Watching fireworks on Independence Day can be a stationary activity. Sit on your blanket. See things explode.
To kick it into gear, consider riding your bike into Seattle via the paved trailways in Snohomish and King counties this Fourth of July.
The Sammamish River Trail runs through Bothell, connecting to the Burke-Gilman Trail, one of King County’s most heavily travelled routes.
Using the two, riders can coast along an unbroken path all the way to Gas Works Park for one of Seattle’s biggest fireworks displays.
Granted, taking the trail has some drawbacks. The ride may take longer on the holiday. Also, when you arrive at the park, you have to manage a bike in throngs of spectators.
Still, riding your bike can help you save gas money and get some exercise.
While the trail itself runs more than 18 miles, the portion between Bothell and Gas Works Park is about 12 miles, Seattle cycling writer Bill Thorness said.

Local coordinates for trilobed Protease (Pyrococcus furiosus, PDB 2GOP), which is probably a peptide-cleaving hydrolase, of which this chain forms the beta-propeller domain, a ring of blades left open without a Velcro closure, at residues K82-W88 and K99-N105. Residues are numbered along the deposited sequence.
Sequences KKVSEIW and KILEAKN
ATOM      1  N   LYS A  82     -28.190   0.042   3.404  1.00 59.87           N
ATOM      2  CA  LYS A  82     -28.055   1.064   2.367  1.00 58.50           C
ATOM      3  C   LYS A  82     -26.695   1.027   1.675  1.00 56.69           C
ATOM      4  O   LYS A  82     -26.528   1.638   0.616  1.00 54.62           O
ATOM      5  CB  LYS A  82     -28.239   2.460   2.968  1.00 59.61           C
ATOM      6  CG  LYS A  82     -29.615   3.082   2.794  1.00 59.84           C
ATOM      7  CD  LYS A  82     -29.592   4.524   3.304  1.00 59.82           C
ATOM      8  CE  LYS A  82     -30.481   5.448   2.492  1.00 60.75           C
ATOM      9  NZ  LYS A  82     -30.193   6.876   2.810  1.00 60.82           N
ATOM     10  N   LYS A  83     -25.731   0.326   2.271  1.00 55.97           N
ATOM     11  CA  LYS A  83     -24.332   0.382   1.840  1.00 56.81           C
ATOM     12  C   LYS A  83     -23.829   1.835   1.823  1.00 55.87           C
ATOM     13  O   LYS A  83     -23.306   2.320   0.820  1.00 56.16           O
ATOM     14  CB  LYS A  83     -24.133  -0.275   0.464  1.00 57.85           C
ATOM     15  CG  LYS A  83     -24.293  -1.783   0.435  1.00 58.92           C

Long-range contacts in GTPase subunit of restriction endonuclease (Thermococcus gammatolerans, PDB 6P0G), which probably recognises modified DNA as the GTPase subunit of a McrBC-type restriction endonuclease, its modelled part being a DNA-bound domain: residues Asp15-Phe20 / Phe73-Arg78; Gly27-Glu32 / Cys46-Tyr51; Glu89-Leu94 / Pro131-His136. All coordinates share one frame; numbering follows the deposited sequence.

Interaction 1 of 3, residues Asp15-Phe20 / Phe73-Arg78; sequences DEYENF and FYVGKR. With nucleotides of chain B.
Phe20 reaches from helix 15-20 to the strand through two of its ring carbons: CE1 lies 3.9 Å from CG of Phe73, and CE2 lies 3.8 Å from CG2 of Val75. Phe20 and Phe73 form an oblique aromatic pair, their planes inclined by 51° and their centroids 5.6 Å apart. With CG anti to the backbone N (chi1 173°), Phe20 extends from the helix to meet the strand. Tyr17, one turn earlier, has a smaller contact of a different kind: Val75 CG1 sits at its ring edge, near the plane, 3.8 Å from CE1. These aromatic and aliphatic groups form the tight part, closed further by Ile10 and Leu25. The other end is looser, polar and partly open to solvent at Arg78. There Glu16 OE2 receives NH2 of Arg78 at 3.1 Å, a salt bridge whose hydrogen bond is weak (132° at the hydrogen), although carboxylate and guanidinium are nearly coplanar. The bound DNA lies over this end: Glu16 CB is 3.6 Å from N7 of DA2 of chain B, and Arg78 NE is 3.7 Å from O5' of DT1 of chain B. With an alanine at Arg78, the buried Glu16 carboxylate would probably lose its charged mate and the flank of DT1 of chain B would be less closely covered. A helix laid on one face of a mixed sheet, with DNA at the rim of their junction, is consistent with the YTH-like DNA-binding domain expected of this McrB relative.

“It’s very flat,” Thorness said, calling it an easy ride. “There’s a lot of tree roots that have heaved up the asphalt in some areas. Going through Lake Forest Park there are a number of stop signs and cross streets.”
Thorness said the ride might take 90 minutes or longer from Bothell, so pace yourself. The fireworks begin at dusk.
You can get onto the trail near the Park at Bothell Landing, 9929 NE 180th St., Bothell; at Wilmot Gateway Park, 17301 131st Ave. NE, Woodinville; or at Log Boom Park, off Bothell Way at 60th Place NE, Kenmore.
Andy Rathbun, Herald Writer, email@example.com, 425-339-3455
BIKING AT NIGHT TIPS
Here are some tips on biking the trails from Bill Thorness, author of “Biking Puget Sound.”
Let there be light: Use your tail light when on city streets, your headlight at all times, and your bicycle bell around pedestrians and other riders.
No glaring: When riding at night on a crowded trail, not a street, turn off your tail light; the glare harms visibility for cyclists behind you.
Points of light: Tilt your headlight down at night to better illuminate the trail in front of you.